concepts in marketing models and selling effectiveness (Weitz et al. 1988), and to examine culture alongside structure to explain managerial effectiveness (Parasuraman and Deshpande, 1984). A study carried out by Dunn et al. (1994) examined the relationship between organizational values, corporate goals, and climate and marketing effectiveness within the manufacturing sector. The results revealed that those companies which demonstrate superior marketing effectiveness also have distinguishing value proles and goal orientations. The ndings have also demonstrated the need to develop an environment that is supportive of marketing-oriented strategies. Marketing effectiveness is related to the cultural variables of customer closeness, key corporate values and market orientation. This seems to follow the logic of both the excellence writers (Peters and Waterman, 1982), and the available empirical and conceptual literature (Bonoma, 1985; Deshpande and Parasuraman, 1986; and Webster, 1988). Marketing effectiveness could also be related to the formalization of marketing in terms of the chief marketing executive responsibilities, marketing information use and explicit strategy awareness. In this connection, the prevalent argument is that the formalization of marketing in various organizational terms has both a substantive impact on effectiveness related to organizational efficiency, and a symbolic impact, representing to members of the organization those activities, values and goals considered important by the powerful (Pfeffer, 1981). Some of these studies suggest concrete management agenda to be addressed both in terms of some of the organizational variables which can be manipulated CME responsibilities, marketing information systems and strategic awareness which should impact both directly on marketing effectiveness, and indirectly through the cultural variables of customer orientation, corporate values and market orientation. On the other hand, Dunn et al. (1985a) argued that successful marketing performance relies on managerial concern for both customers and employees. In recent years, several studies have pointed to the importance of marketing to company performance, and in the UK, considerable emphasis has been placed on improving the marketing performance of small and medium-sized enterprises. Brooksbank et al. (1992) found that the most successful companies are those which are marketing oriented. Nevertheless, several traditional tenets of marketing are questioned by the ndings, and it would seem that the traditional marketing model, as developed for large companies, is

neither entirely necessary nor applicable to small companies. The sole criterion for measuring marketing effectiveness is protability, if improved sales performance is achieved. Expectations must be set for the outcomes attributable to the conrmation of marketing activities employed to attract business. This involves measuring sales ratios and trends (Melchinger, 1992). Lai et al. (1992) examined marketing effectiveness by assessing the relative performance of companies based on responses concerning protability, sales volume, market share, brand awareness, return on investment and coverage of market segment. The results indicated that the top performers consistently give more support than less successful companies to statements that are indicative of a genuine marketing understanding. Top performers also tend to be associated with more efficient and effective organizational structures and operating systems. They have more aggressive marketing objectives and a greater input from marketing to overall and long-term strategic planning. They are prepared to attack the whole market, to take on any competition as a calculated risk, to adopt a value-for-money positioning strategy and to be more active in product development to lead their market. Hagborg and Mitchell (1987) have attempted to look at each input in the marketing mix and measure it in terms of the amount of budget it consumes. Another study by Bhargava et al. (1994) examined the multi-dimensional aspects of performance measures, specically examining variables related to marketing effectiveness. The results conrmed earlier ndings that the dimensions of performance can be mutually exclusive, leading to confusion as to the appropriate means of resolving trade-offs. Data envelopment analysis based on the performance measures allows the creation of a performance frontier that inherently recognizes the trade-offs. The model incorporating protability, market growth, and adaptability was the cost consistent in both productive and concurrent validity checks. Gatignon and Hanssen (1987) introduced a general class of marketing interaction models, distinguishing between market response functions and marketing parameter functions. They argued that these models can be estimated by the standard general least squares procedures on pooled time-series and cross-sectional data. Macroeconomics variables were found to play an important part, in addition to the companys decision variables, in the determination of the level of sales. An attempt to study the relationships between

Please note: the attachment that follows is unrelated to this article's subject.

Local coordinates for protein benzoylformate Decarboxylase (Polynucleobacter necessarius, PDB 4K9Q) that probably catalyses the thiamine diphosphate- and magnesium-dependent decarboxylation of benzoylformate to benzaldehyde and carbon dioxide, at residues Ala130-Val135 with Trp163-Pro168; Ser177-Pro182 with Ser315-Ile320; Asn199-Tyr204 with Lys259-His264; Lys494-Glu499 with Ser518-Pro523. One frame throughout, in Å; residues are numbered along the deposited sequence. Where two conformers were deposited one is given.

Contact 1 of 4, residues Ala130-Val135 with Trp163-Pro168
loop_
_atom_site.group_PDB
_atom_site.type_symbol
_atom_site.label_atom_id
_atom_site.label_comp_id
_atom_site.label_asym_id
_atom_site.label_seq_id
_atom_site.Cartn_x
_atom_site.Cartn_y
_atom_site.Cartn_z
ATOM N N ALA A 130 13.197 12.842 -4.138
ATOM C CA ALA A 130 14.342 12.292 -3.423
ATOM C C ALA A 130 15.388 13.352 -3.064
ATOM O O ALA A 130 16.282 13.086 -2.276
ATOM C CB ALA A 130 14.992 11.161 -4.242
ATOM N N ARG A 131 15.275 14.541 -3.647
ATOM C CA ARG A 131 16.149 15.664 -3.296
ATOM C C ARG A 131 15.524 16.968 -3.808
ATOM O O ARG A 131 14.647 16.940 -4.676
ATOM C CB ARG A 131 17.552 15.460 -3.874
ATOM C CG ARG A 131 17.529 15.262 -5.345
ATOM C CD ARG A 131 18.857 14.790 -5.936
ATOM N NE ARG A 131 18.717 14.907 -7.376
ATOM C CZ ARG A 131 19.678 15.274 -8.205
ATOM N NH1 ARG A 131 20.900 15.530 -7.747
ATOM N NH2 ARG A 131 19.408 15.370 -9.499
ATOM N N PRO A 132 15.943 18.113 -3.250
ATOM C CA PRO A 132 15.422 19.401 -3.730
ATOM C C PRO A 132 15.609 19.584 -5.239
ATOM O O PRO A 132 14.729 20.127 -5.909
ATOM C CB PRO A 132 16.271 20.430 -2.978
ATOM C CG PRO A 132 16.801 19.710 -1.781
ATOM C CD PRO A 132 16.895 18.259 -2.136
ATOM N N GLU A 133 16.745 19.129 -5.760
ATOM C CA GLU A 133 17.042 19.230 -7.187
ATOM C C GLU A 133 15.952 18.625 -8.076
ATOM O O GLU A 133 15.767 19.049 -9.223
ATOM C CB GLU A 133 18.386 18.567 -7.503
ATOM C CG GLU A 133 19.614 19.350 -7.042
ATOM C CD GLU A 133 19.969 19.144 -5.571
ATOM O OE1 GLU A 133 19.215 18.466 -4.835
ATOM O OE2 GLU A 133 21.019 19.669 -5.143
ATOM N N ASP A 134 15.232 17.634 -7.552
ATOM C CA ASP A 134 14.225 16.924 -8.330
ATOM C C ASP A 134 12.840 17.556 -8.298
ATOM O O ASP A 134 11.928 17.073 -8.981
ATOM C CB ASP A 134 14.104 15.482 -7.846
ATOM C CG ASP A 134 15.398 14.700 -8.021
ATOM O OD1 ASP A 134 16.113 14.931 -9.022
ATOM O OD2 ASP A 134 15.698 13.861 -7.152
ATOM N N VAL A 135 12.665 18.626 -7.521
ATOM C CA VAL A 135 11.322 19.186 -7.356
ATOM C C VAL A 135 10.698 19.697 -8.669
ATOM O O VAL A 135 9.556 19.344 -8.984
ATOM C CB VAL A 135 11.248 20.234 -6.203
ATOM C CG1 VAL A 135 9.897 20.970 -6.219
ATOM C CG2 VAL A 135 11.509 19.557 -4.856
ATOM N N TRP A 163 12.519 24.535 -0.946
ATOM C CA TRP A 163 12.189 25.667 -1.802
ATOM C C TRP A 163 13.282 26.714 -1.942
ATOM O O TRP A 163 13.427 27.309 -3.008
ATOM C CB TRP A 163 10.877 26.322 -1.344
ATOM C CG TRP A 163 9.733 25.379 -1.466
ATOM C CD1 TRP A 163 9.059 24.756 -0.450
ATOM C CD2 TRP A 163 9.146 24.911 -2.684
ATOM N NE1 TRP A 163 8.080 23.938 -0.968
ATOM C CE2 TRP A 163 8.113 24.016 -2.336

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the marketing mix variables of a company, taking into consideration the macroeconomics setting in which that company operates has been made by Brissimis and Kioulafas (1987). A study by Huszagh et al. (1992) explored whether there are differences in marketing actions and performance, between companies in the manufacturing and non-manufacturing sectors. The ndings indicated that marketing decisions in the manufacturing sector show more sensitivity to macroeconomics conditions than the service sector. The manufacturing sector adjusts pricing, product and research and development strategies more extensively than do non-manufacturers. Moreover, the non-manufacturing sector showed comparatively more extensive changes in credit decisions. Both sectors agree that target markets customer service and inventory policies and tactics must be changed in response to stag-ation.